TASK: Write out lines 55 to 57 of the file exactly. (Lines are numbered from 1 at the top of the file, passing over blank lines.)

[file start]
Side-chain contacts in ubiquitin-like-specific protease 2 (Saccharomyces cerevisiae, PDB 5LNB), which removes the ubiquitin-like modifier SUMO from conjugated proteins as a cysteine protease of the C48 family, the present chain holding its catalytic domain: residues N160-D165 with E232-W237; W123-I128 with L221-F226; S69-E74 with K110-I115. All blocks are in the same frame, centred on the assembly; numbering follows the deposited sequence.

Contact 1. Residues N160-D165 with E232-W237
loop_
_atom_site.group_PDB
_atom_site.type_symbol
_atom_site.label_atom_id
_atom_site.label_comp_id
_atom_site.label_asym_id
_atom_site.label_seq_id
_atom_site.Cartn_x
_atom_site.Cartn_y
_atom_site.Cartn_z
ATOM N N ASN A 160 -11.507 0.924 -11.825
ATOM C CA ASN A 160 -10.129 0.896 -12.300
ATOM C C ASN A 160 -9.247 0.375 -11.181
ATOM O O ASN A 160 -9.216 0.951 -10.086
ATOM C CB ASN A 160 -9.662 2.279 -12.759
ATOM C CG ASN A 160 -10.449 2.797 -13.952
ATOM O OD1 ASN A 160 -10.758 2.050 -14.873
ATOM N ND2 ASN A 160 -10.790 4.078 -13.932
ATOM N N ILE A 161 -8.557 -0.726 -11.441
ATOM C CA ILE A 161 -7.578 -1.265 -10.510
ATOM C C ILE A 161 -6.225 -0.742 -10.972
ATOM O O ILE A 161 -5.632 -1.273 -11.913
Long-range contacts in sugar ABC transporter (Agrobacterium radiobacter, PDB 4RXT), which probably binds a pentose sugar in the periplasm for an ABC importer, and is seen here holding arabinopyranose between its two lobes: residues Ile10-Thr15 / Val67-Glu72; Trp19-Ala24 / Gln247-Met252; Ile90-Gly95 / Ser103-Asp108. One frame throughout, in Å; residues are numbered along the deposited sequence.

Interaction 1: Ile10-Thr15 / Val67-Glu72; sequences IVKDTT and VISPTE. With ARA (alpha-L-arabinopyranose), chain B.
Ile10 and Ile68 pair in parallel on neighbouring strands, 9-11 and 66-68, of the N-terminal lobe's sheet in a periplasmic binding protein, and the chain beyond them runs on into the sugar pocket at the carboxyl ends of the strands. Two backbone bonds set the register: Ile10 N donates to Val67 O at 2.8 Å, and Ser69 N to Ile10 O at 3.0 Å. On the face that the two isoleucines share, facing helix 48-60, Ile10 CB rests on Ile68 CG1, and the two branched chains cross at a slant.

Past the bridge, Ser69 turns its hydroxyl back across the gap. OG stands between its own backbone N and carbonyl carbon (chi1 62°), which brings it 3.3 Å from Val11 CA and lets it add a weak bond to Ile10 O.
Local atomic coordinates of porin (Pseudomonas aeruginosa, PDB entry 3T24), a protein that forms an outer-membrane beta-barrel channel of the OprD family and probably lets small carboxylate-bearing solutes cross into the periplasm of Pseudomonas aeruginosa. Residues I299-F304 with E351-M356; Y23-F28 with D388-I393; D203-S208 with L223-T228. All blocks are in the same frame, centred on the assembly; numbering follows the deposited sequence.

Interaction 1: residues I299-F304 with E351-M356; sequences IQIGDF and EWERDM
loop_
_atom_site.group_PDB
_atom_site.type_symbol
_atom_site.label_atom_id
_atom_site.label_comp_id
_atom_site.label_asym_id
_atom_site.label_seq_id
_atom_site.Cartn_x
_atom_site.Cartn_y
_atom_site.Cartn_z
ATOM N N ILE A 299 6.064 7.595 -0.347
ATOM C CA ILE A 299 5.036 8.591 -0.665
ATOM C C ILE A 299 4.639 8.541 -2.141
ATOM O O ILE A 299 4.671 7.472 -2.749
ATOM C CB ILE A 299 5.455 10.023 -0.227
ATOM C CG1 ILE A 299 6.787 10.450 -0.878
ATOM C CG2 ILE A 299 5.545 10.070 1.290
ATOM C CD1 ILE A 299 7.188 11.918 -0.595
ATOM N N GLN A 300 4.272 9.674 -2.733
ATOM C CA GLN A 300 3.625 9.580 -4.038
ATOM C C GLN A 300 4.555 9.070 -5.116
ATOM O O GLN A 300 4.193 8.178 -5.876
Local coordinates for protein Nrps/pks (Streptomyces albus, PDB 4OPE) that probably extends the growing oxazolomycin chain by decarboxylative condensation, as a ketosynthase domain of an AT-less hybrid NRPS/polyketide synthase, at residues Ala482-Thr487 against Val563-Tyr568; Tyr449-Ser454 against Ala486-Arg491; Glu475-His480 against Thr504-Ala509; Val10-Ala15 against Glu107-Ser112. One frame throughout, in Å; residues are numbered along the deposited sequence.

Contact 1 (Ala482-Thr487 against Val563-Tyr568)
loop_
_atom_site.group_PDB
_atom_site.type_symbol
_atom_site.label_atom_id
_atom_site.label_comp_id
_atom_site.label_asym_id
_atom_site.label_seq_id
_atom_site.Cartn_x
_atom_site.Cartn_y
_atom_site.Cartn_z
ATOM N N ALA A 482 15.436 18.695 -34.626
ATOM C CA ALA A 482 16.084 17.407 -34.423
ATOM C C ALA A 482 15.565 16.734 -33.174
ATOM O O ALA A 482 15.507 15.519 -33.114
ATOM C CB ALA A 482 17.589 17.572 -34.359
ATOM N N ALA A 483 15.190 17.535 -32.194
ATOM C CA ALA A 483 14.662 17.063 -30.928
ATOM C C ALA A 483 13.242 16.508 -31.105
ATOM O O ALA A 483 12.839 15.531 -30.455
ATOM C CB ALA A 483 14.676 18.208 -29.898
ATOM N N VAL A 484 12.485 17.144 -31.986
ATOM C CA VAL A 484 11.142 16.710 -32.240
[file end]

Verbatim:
loop_
_atom_site.group_PDB
_atom_site.type_symbol